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Edinburgh Fringe review: Laura Lexx takes on the world’s woes with bright energy in Knee Jerk

Laura Lexx
Laura Lexx

Even on her last performance before a well-earned day off, Laura Lexx is full of bright energy from the get-go in her show Knee Jerk.

And considering the array of weighty topics she covers in this brilliant hour, it’s no mean feat keeping that up.

A large crowd filtering way up into the Gilded Ballon’s Turret leads to a slight delay in getting the show underway but it’s always a good sign to see so many flocking to a show.

It’s certainly for good reason.

Early on, Laura reveals she has eco-anxiety, a crushing feeling that we’re all too busy caught up with other issues, rather than the impending death of the planet.

And on those issues it’s become so polarised that both sides are just getting angry because they think they’re losing.

Laura very much has her side, and pairing one liners with smart social commentary, she breezes through Brexit – which for the purposes of discussion in this edition of the show will be known by the codeword Aston Villa.

But this is more than just a show about the dreaded B-word, ranging from camel-riding robots to social media tribalism.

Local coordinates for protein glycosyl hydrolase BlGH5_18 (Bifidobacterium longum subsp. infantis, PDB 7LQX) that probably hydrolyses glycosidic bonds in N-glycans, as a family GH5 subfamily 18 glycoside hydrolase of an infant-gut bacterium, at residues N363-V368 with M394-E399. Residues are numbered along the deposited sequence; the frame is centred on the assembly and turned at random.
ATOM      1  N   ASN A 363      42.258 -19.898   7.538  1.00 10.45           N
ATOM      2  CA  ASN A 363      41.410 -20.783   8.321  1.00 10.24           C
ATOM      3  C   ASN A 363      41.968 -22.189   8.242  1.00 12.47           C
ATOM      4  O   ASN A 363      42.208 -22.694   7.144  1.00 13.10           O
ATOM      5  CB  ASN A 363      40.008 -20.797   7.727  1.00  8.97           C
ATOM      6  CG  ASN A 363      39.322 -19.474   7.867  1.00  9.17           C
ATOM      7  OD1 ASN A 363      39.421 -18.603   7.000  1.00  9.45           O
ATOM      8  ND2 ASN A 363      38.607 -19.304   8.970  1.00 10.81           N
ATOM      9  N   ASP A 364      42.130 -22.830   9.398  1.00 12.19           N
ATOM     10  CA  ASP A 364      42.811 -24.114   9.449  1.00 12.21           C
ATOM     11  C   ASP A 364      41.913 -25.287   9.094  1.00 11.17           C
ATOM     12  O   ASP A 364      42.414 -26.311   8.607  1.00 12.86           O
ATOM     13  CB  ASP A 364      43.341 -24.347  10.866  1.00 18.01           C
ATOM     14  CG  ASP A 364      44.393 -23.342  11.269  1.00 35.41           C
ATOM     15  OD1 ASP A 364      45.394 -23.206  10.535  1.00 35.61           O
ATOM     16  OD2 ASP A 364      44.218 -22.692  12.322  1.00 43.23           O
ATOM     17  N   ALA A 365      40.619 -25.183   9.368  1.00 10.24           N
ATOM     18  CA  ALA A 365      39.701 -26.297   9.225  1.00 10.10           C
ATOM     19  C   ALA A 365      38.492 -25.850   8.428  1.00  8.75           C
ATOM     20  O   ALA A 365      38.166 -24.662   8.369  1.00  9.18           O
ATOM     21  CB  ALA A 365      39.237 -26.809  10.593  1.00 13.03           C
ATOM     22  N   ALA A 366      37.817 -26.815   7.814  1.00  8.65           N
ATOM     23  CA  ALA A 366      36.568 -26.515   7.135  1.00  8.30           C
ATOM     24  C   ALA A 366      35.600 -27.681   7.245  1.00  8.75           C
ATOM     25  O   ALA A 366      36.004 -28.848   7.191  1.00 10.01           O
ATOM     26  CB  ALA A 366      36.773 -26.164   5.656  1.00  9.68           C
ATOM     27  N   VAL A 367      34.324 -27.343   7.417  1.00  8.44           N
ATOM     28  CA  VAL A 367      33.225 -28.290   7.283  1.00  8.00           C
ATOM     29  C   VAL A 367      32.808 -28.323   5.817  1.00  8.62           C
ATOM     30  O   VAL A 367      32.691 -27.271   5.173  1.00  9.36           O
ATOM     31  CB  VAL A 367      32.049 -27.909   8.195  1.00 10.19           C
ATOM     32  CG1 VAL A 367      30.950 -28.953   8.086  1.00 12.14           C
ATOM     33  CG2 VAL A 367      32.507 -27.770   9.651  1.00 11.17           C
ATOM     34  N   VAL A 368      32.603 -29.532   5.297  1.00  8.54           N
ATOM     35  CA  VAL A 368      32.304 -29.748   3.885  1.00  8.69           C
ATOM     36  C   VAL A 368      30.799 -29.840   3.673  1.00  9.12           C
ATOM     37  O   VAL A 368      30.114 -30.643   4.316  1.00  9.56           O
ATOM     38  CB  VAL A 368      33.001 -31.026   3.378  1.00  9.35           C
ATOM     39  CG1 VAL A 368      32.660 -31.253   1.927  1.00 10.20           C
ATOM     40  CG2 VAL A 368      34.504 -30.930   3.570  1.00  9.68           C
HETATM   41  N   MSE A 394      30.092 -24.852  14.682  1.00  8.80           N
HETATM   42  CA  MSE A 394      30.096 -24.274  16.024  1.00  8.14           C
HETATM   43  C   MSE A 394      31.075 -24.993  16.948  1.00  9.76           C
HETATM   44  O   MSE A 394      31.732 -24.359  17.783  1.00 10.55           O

Laura returns several times to her therapist’s advice on how to cope with various mental health issues that she says she’s keeping a lid on – although more of a coaster on a pint glass than a grip-lock.

For each issue, she uses the stage space well to either represent the different sides to the argument or to signify the coping mechanism of working the fear back to find the root cause of the conflict.

The latter stages of the show feel a little less smiley, but remain full of laughs and at no point feel like a stern lecture. Laura reads the audience well and keeps them engaged throughout.

She takes aim at transphobia within feminism, seeing very little sense in the bathroom debate, before ending with a lengthy, smart and gradually angrier look at how gendering the sports of football and netball during primary school PE leads to sexism.

With a show this strong and such high demand for seats, a Rapunzel-like confinement to the turret won’t last much longer and it’ll be bigger venues in future for Laura.

Verdict ★★★★